Justia U.S. 10th Circuit Court of Appeals Opinion Summaries

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Yusuf Awadir Abdi sued the directors of several federal agencies challenging his placement on a federal government’s terrorist watchlist. He alleged his being on the list subjected him to enhanced screening at the airport and requires the government to label him as a “known or suspected terrorist” and to disseminate that information to government and private entities. As a result of these alleged consequences, Abdi alleged placement on the Selectee List violated his Fifth Amendment rights to substantive and procedural due process and consequently the Administrative Procedure Act, for which he sought declarative and injunctive relief. The district court dismissed Abdi’s complaint with prejudice under Federal Rule of Civil Procedure 12(b)(6). Finding no reversible error in that decision, the Tenth Circuit affirmed dismissal. View "Abdi v. Wray" on Justia Law

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Defendant-Appellant Buck Leon Hammers served as the Superintendent of the Grant-Goodland Public School District in Grant, Oklahoma, until he was charged with conspiring with his secretary to commit bank fraud and embezzle federal program funds. Prior to trial, the Government moved to exclude a suicide note written by defendant’s secretary and co-conspirator, Pamela Keeling. In that note, Keeling took full responsibility for the fraud and exculpated Defendant of any wrongdoing. The district court granted the Government’s motion and prohibited Defendant from introducing the note at trial. The jury subsequently convicted Defendant of conspiracy to commit bank fraud, and conspiracy to embezzle federal program funds. The jury acquitted Defendant on the seven substantive counts of embezzlement and bank fraud. On appeal, defendant argued: (1) the district court erred in excluding the suicide note; (2) the Government did not present sufficient evidence to obtain a conviction; (3) the Government committed prosecutorial misconduct; and (4) the district court committed procedural error at sentencing. After review, the Tenth Circuit Court of Appeals determined the district court did not abuse its discretion in excluding the suicide note; the record contained evidence sufficient to support Defendant’s conviction, there was no prosecutorial misconduct, and no procedural error in the court’s calculation of Defendant’s sentence. View "United States v. Hammers" on Justia Law

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Jonella Tesone claimed that Empire Marketing Strategies (“EMS”) discriminated against her under the Americans with Disabilities Act (“ADA”) when it terminated her employment. The district court granted summary judgment to EMS. EMS hired Tesone as a Product Retail Sales Merchandiser. Her job duties included changing or “resetting” retail displays in grocery stores. When she was hired, Tesone informed EMS that she had back problems and could not lift more than 15 pounds. On appeal, Tesone alleged the district court erred when it denIed her motions: (1) to amend the scheduling order to extend the time for her to designate an expert; and (2) amend her complaint. She also contended the district court erred in granting summary judgment to EMS. The Tenth Circuit determined the district court did not err with respect to denying Tesone’s motions, but did err in granting summary judgment in favor of EMS. “Whether Ms. Tesone can make a prima facile case of a disability, and whether her doctor’s note can be considered at summary judgment, is open to the district court’s further consideration.” View "Tesone v. Empire Marketing Strategies" on Justia Law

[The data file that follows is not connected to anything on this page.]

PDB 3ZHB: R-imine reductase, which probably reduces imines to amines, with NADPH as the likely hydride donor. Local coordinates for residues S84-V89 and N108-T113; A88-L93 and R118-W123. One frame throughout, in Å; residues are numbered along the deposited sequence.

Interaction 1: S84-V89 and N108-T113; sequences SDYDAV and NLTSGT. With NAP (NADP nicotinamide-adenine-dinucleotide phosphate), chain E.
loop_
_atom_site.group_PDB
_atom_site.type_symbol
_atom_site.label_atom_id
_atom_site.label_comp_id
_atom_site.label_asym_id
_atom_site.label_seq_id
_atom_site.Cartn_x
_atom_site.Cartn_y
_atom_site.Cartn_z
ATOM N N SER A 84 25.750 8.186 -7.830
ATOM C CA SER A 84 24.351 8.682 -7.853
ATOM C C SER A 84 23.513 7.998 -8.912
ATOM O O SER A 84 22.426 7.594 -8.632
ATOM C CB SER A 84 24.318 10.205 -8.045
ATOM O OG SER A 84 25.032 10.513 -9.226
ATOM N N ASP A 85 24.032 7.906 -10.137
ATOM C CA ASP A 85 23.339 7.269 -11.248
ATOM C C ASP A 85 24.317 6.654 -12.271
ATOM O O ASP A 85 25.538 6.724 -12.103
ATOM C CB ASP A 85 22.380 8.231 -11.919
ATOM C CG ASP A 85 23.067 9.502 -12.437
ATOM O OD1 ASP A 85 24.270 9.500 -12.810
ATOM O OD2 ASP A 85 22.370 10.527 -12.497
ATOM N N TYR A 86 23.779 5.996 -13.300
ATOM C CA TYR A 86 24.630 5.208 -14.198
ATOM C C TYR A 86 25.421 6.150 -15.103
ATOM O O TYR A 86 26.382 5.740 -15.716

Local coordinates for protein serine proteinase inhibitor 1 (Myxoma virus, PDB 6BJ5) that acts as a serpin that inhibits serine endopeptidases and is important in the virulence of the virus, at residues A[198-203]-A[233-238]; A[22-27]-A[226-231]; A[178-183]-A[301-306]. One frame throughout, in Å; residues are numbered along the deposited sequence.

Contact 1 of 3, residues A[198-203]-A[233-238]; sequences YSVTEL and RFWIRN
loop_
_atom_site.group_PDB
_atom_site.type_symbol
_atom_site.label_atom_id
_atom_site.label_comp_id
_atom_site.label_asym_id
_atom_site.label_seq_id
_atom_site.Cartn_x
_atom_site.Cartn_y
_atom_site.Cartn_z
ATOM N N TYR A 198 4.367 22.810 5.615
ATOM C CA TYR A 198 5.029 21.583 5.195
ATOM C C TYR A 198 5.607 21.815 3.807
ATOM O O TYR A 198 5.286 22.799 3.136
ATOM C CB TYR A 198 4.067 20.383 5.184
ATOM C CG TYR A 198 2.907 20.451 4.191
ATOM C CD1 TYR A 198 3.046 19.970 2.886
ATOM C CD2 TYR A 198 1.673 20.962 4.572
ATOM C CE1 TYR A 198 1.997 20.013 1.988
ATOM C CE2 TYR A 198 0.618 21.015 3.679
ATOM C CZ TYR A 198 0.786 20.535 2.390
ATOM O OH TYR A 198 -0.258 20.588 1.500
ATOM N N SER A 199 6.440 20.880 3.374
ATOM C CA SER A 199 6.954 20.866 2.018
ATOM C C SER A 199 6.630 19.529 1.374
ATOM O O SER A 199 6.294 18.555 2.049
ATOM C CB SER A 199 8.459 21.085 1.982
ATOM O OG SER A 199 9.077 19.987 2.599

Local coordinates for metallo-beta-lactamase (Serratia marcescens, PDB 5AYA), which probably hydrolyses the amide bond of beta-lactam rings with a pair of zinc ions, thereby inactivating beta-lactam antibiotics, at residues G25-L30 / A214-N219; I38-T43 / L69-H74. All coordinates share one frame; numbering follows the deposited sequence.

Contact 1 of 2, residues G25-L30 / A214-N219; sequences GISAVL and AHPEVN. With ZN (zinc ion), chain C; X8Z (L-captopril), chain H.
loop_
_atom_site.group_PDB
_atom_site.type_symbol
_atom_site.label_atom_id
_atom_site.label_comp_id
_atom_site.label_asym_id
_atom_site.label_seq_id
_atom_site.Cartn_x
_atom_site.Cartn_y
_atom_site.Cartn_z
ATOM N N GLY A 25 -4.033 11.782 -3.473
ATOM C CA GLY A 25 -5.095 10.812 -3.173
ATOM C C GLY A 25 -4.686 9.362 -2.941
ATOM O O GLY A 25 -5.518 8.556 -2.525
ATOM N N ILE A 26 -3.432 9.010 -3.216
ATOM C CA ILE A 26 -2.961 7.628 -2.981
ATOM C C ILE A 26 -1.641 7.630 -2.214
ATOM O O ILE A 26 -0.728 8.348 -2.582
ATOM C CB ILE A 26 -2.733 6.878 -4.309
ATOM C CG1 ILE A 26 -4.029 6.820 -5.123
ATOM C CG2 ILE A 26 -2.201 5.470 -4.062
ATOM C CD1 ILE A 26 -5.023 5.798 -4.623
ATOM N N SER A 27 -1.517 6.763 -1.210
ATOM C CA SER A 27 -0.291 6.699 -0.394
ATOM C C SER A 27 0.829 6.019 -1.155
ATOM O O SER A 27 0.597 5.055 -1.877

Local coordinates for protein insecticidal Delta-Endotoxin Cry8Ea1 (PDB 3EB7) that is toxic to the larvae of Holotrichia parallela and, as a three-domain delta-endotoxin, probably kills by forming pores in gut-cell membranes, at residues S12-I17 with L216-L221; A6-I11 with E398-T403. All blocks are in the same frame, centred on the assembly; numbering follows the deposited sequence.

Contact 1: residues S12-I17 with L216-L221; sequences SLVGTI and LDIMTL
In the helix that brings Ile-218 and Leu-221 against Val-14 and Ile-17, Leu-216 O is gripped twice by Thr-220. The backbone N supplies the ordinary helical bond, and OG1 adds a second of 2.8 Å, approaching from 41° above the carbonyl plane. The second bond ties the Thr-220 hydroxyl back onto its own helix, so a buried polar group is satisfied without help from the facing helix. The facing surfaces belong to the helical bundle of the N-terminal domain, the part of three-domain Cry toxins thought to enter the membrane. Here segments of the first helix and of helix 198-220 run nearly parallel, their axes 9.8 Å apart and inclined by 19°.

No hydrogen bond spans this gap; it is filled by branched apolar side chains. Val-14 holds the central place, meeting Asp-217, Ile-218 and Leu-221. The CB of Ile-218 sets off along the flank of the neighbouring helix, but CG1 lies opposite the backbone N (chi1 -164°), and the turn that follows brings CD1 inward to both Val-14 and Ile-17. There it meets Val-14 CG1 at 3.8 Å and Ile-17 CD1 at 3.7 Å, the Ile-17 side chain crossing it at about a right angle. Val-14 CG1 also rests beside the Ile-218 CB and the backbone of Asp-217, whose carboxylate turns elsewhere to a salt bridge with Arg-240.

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Plaintiffs and counterclaim-defendants Mrs. Fields Famous Brands, LLC (Famous Brands) and Mrs. Fields Franchising, LLC (Fields Franchising) appealed a district court order granting a preliminary injunction in favor of defendant and counterclaim-plaintiff MFGPC Inc. (MFGPC). The sole member of Famous Brands is Mrs. Fields Original Cookies, Inc. (MFOC). MFOC entered into a Trademark License Agreement (License Agreement) with LHF, Inc. (LHF), an affiliate of MFGPC. In 2003, LHF assigned all rights under the License Agreement to MFGPC, and MFGPC agreed to be bound by and perform in accordance with the License Agreement. The License Agreement granted MFGPC a license to develop, manufacture, package, distribute and sell prepackaged popcorn products bearing the “Mrs. Fields” trademark through all areas of general retail distribution. A dispute arose after Fields Franchising allowed MFGPC to be late with a royalty payment because of a fire that destroyed some of MFGPC’s operations. The franchisor sought to terminate the licensing agreement and collect the royalties owed. Fields Franchising filed suit against MFGPC. In August 2018, the district court entered partial summary judgment in favor of MFGPC on its counterclaim for breach of a trademark license agreement that afforded MFGPC the exclusive use of the “Mrs. Fields” trademark on popcorn products. The district court’s summary judgment order left only the question of remedy to be decided at trial. MFGPC then moved for a preliminary injunction, arguing that there was a substantial likelihood that it would prevail at trial on the remedy of specific performance. After conducting a hearing, the district court granted MFGPC’s motion and ordered Fields Franchising to terminate any licenses it had entered into with other companies for the use of the Mrs. Fields trademark on popcorn products, and to instead comply with the terms of the licensing agreement it had previously entered into with MFGPC. Famous Brands and Fields Franchising argued in this appeal that the district court erred in a number of respects in granting MFGPC’s motion for preliminary injunction. The Tenth Circuit agreed with appellants, and consequently reversed the district court’s grant of a preliminary injunction in favor of MFGPC. View "Mrs. Fields Famous Brands v. MFGPC" on Justia Law